The strength of ionizing radiation depends on the energy of the individual particles or waves, and not a function of the number of particles or waves present.
There are several types of ionizing radiation, including:
- gamma radiation, which is high-energy electromagnetic waves
- particle radiation, in which small pieces of matter are radiated, which include:
Some radiation can go through the human body and other objects. Usually when people use the term radiation, they are talking specifically about potentially harmful types of ionizing radiation. If something produces this sort of radiation, we can say it is radioactive.
There is a little radiation all around us all the time, which people's bodies are used to, but larger amounts of radiation can make people sick or kill them. Natural radiation is produced by some chemical elements, such as uranium, and by stars and other things in outer space. Some things that are radioactive only stay radioactive for much less than a second. Other things can stay radioactive for thousands of years.
People can also make radiation because of small traces of Carbon-14 in them. Some of the machines that make radiation are called cyclotrons, linear accelerators and particle accelerators. Scientists use these machines to make radiation so they can study it. X-ray machines make radiation so doctors can see the inside of the human body and help people. Nuclear weapons (atomic weapons) use a nuclear reaction to produce massive amounts of energy, in the form of heat, light, and radiation. This radiation is spread by the dust, ash, and smoke produced by the blast.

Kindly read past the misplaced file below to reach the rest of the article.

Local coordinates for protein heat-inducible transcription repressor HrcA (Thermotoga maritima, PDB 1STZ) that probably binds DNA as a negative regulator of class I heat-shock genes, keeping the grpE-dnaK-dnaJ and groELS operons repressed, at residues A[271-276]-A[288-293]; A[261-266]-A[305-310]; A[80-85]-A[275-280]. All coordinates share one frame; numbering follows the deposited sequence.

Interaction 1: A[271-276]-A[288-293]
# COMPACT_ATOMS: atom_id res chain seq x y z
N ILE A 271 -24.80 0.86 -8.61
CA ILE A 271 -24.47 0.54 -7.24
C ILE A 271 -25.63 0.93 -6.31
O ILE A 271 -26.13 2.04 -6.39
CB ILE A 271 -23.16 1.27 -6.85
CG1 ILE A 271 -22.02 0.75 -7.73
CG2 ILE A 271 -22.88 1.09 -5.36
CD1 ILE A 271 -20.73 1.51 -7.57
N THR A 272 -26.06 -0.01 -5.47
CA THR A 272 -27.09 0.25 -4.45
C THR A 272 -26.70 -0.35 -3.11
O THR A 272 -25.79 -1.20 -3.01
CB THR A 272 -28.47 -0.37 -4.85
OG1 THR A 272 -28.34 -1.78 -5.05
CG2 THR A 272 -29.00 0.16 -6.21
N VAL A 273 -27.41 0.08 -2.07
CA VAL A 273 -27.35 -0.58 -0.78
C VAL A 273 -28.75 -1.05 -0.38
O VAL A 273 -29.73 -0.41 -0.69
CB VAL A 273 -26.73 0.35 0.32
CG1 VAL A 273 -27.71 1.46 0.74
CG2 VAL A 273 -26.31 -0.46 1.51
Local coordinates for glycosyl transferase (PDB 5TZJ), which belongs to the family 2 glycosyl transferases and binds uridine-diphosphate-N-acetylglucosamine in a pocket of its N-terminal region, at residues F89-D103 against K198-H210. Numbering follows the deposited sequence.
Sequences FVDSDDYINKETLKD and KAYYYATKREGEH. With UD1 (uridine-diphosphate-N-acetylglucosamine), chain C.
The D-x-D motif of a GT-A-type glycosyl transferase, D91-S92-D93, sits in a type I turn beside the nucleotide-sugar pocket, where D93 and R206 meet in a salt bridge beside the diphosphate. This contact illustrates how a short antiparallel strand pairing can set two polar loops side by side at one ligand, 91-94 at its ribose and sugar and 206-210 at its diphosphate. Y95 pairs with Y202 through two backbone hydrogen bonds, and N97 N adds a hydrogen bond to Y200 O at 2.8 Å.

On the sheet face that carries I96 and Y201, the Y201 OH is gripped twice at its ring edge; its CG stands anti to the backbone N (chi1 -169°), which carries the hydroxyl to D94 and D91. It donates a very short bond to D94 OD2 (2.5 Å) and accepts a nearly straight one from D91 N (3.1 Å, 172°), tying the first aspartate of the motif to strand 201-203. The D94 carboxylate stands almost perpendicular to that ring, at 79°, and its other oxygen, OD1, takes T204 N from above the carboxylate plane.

Nuclear reactors are used to make electricity. They make a lot of radiation, but the reactors are built carefully to keep the radiation inside the reactor. But many people are afraid that if there were a problem with the reactor, the radiation could escape into the environment, harming or killing many animals and people. Also, the parts of the reactor stay radioactive, and can kill people, for hundreds or thousands of years, so people are not sure where they can keep parts of old reactors safely away from people.
Other websites [change]
- The Nuclear Regulatory Commission regulates most commercial radiation sources and non-medical exposures in the US:
- Biological Effects of Low Level Exposures: Radiation Hormesis
- Health Risks from Exposure to Low Levels of Ionizing Radiation: BEIR VII Phase 2
- NLM Hazardous Substances Databank – Ionizing Radiation
- RISC-RAD is a European research project on assessment of low dose cancer risk
- UNSCEAR 2000 Report, Volume 1: Sources
- UNSCEAR 2000 Report, Volume 2: Effects
- Beginners Guide to Ionising Radiation Measurement
- Quantities, units and their relationships
- Plans for homemade ionizing radiation meter
- List of common household radioactive items